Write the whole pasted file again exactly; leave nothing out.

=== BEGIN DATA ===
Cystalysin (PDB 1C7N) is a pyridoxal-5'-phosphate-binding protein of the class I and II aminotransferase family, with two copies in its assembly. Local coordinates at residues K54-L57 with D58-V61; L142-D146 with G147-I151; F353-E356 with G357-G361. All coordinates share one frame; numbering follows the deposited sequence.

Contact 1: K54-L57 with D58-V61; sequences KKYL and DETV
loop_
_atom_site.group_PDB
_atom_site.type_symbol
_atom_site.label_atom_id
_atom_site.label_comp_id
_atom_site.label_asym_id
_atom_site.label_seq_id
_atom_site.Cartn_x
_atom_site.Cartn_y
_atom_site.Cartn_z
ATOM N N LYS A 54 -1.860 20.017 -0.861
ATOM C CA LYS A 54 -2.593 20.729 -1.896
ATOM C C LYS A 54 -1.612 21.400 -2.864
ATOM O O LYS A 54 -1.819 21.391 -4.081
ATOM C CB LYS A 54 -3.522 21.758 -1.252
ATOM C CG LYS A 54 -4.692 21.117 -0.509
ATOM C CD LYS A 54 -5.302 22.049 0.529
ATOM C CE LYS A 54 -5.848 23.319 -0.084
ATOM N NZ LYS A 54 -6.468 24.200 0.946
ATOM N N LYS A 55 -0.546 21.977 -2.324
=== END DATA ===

Cystalysin (PDB 1C7N) is a pyridoxal-5'-phosphate-binding protein of the class I and II aminotransferase family, with two copies in its assembly. Local coordinates at residues K54-L57 with D58-V61; L142-D146 with G147-I151; F353-E356 with G357-G361. All coordinates share one frame; numbering follows the deposited sequence.

Contact 1: K54-L57 with D58-V61; sequences KKYL and DETV
loop_
_atom_site.group_PDB
_atom_site.type_symbol
_atom_site.label_atom_id
_atom_site.label_comp_id
_atom_site.label_asym_id
_atom_site.label_seq_id
_atom_site.Cartn_x
_atom_site.Cartn_y
_atom_site.Cartn_z
ATOM N N LYS A 54 -1.860 20.017 -0.861
ATOM C CA LYS A 54 -2.593 20.729 -1.896
ATOM C C LYS A 54 -1.612 21.400 -2.864
ATOM O O LYS A 54 -1.819 21.391 -4.081
ATOM C CB LYS A 54 -3.522 21.758 -1.252
ATOM C CG LYS A 54 -4.692 21.117 -0.509
ATOM C CD LYS A 54 -5.302 22.049 0.529
ATOM C CE LYS A 54 -5.848 23.319 -0.084
ATOM N NZ LYS A 54 -6.468 24.200 0.946
ATOM N N LYS A 55 -0.546 21.977 -2.324